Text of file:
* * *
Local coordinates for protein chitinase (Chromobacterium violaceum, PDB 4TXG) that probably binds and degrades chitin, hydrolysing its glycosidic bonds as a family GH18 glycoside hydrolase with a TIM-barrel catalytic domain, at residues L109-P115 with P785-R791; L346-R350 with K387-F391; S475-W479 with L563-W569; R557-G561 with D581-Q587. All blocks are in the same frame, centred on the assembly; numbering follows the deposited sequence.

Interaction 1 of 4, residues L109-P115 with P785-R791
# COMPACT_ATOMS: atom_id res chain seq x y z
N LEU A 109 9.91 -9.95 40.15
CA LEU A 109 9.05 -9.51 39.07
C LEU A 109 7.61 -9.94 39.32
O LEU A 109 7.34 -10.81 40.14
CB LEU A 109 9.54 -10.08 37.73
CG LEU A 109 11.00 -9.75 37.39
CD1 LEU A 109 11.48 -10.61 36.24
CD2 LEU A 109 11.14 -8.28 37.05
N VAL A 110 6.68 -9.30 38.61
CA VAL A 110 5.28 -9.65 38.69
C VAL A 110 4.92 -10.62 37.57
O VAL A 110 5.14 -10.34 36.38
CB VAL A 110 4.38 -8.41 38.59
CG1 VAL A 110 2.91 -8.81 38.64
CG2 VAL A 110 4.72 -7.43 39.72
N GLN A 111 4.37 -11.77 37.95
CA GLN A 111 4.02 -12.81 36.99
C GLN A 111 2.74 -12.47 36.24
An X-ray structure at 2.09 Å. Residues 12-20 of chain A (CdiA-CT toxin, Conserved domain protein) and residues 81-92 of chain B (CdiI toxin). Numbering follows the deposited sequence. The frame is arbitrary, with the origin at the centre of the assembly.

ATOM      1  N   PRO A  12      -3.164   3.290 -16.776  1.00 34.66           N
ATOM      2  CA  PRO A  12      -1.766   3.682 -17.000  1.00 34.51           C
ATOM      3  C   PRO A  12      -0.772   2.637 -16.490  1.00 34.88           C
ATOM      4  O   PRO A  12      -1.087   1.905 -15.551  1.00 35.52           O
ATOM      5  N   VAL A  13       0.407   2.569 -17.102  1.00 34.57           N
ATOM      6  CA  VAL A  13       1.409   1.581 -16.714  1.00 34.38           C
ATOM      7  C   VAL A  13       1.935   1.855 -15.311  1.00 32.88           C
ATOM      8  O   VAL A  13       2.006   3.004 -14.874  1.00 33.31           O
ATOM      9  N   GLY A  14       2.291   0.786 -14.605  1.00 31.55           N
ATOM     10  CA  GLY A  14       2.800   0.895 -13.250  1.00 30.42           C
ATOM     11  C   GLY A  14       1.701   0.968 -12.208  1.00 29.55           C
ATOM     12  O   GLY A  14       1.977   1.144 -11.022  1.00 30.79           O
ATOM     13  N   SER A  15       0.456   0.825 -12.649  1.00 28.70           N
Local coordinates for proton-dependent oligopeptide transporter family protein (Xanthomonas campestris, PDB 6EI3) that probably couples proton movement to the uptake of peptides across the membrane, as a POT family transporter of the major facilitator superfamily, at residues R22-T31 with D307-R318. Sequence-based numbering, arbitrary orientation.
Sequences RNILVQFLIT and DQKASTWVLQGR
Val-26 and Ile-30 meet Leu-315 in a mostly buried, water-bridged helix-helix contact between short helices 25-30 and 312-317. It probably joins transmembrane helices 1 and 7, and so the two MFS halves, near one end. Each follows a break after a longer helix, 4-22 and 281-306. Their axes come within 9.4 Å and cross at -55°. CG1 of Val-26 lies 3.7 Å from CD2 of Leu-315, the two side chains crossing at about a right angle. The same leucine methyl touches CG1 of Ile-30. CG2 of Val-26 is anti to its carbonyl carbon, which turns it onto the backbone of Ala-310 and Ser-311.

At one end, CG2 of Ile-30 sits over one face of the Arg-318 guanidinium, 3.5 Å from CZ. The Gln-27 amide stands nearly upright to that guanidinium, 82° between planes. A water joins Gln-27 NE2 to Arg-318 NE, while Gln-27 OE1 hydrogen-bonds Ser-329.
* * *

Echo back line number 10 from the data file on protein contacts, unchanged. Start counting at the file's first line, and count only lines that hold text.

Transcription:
CD1 LEU A 109 11.48 -10.61 36.24